A Flaw with Dispersed GMing

By | May 16, 2015

Hi everybody!

Lately I’ve been steeping myself in reading (and playing) more narrative-based games, games where the majority of the content flows from the other players rather than through a single game master.  I think of these types of games as “Dispersed GMing” or “Distributed GMing” games, because the traditional functions of the GM (sovereignty over the story and NPCs, absolute authority over the rules in use) are broken up and shared among the players.

There are multiple categories of these:  “Weak-GM” games, where the role of the GM is curtailed by explicit rules (Apocalypse World); “GM-less” games, where there is no actual GM role and the players collaboratively structure scenes (Fiasco); and “GM-ful” games, where everybody takes on the role of GM (or the closest thing the game has to it) at some point (MicroscopeShock).

The line between GM-less and GM-ful is delicate and to a degree rather arbitrary; both types involve players who must at some point be comfortable with and creative enough to take control of the narrative (as a GM normally would) and express their ideas to the other players.  To my mind, the major difference between GM-less and GM-ful is one of collaboration vs. sovereignty: is the decision made by the current speaker/narrator absolute and immutable (making the game GM-ful), or can others immediately interfere or append their own suggestions (GM-less)?  In my experience, GM-ful games are much more plentiful than GM-less, so much so that many folks use the terms interchangeably.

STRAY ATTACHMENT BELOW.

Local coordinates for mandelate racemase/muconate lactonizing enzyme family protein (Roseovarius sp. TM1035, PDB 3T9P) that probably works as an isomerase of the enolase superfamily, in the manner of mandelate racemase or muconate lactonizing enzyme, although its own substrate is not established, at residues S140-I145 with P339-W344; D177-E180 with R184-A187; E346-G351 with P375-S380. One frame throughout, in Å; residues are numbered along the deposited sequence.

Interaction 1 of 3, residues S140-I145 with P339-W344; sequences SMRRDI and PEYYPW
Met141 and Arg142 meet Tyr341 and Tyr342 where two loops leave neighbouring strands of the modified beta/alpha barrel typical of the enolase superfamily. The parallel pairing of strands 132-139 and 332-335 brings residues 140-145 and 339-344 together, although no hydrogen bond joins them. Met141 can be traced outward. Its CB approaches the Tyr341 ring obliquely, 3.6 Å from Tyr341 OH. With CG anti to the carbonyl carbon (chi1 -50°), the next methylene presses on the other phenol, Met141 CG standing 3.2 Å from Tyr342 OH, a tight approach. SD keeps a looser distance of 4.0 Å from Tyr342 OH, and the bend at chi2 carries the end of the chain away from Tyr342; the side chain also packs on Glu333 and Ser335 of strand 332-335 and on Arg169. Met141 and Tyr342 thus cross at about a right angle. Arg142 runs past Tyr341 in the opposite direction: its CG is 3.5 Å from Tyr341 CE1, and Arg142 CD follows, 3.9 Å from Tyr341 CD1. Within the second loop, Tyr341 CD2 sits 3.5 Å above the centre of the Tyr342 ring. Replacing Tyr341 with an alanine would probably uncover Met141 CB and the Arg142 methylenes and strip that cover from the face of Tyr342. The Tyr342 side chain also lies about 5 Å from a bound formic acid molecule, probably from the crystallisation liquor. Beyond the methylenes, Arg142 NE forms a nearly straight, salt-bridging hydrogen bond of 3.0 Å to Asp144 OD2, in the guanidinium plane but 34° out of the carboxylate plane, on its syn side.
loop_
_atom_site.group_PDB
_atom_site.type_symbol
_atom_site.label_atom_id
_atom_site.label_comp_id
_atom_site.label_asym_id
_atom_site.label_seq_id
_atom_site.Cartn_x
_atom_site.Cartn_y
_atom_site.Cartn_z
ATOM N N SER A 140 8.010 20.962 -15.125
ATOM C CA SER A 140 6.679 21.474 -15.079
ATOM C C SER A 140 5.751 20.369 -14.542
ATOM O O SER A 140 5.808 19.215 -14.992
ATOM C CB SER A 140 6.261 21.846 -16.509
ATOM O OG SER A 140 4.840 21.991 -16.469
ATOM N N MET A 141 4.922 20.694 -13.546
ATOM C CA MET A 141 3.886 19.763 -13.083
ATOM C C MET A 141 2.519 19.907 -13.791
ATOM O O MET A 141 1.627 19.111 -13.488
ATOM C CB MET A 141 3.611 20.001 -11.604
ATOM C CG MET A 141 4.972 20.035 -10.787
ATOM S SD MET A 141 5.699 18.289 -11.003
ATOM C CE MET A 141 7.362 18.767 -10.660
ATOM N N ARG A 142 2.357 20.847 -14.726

Universally, though, I’ve encountered a flaw with the dispersed-GMing design that impacts my thinking on the development of Forthright:  there are players who simply are not comfortable taking control of the narrative.  This can come for many reasons: they don’t want to step on anyone else’s toes, they want to make sure the gamescape is consistent and don’t feel confident enough to make that consistency decision themselves, they’re concerned about their idea being rejected or overruled, they’re not the creative type, they just wanted to show up and experience something cool instead of having to make up that experience themselves.

And that flaw is at the heart of games that distribute narrative control.  It is not a limitation in the design, but rather a limitation in accessibility.  Because some people will love the design, embrace it, and move forward – and other people, not so much.  The very abstract nature of developing your own story to play through limits the breadth of the audience.

Because there is no awe or wonder in a story, visual or event that I as a player had to make up myself; there is no surprise in it, it comes from me.  And if I came to the game to experience awe, wonder and surprise. . .yeah, not going to happen when there are points in the game where I’m doing that myself.  I have to wait for someone else at the table to take narrative control before I can experience that.  And if I’m at a table with folks who are uncomfortable seizing that control, then I might be waiting a long time.

And this concern is strong enough that the Guide role in Forthright is going to exist somewhere on the spectrum of authority far below the traditional GM, but slightly higher than the weak-GM of Apocalypse World.  Vincent Baker articulated a lot of the advice that we were also articulating in Beta 2, but the design we’re going for won’t have the Guide badgering players with quite so many constant questions.

Thanks for reading!  We welcome your comments, questions and concerns 🙂


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